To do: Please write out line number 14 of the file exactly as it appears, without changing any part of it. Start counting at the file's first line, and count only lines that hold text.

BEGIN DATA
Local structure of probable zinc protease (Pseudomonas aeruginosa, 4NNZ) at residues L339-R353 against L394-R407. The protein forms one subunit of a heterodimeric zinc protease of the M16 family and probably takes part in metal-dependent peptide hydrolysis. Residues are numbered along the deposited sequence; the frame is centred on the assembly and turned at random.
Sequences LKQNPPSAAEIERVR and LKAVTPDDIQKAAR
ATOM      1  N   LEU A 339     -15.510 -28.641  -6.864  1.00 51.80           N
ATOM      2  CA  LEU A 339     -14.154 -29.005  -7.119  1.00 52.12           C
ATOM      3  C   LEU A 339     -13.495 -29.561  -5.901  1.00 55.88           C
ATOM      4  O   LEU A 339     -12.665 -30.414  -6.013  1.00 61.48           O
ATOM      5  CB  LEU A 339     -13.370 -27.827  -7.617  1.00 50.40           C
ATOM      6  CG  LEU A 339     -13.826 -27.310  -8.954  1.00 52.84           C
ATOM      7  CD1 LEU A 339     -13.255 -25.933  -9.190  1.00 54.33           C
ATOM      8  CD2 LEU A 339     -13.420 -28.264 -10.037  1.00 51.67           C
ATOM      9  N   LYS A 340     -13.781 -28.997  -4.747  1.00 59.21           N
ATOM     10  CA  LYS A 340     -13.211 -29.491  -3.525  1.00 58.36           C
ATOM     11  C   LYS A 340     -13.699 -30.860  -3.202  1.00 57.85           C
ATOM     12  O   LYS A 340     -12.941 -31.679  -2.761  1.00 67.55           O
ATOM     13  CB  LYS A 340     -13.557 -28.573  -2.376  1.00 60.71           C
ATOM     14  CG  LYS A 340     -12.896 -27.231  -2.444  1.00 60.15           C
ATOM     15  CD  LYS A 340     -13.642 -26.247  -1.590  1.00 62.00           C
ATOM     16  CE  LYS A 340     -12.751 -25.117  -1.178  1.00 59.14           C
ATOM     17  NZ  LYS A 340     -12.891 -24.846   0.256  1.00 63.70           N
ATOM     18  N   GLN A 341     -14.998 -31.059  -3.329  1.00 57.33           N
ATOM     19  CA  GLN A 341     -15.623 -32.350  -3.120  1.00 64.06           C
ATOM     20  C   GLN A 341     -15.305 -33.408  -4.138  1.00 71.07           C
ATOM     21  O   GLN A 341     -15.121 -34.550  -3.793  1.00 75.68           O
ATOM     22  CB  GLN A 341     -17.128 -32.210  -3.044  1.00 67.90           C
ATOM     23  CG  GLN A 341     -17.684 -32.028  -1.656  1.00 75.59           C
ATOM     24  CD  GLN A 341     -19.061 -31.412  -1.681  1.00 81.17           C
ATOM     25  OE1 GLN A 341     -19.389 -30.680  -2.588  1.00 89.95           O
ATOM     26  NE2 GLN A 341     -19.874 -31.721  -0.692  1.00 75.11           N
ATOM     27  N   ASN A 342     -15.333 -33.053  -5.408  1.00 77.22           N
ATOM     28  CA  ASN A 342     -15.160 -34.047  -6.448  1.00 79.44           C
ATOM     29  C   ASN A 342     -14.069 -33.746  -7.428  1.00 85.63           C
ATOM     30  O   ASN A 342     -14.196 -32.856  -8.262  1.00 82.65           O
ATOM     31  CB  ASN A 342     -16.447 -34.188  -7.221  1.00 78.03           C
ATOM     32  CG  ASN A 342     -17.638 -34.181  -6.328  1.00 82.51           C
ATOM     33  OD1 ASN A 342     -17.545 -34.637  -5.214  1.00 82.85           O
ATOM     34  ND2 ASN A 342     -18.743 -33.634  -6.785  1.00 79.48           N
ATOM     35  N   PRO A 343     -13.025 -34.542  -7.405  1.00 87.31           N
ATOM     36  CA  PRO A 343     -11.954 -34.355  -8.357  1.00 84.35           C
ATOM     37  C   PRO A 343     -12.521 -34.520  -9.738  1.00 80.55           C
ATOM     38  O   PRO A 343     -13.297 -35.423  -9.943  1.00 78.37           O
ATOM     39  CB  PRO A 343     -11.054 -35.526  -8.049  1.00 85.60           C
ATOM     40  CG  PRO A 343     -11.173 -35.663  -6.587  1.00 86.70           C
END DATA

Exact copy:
ATOM     12  O   LYS A 340     -12.941 -31.679  -2.761  1.00 67.55           O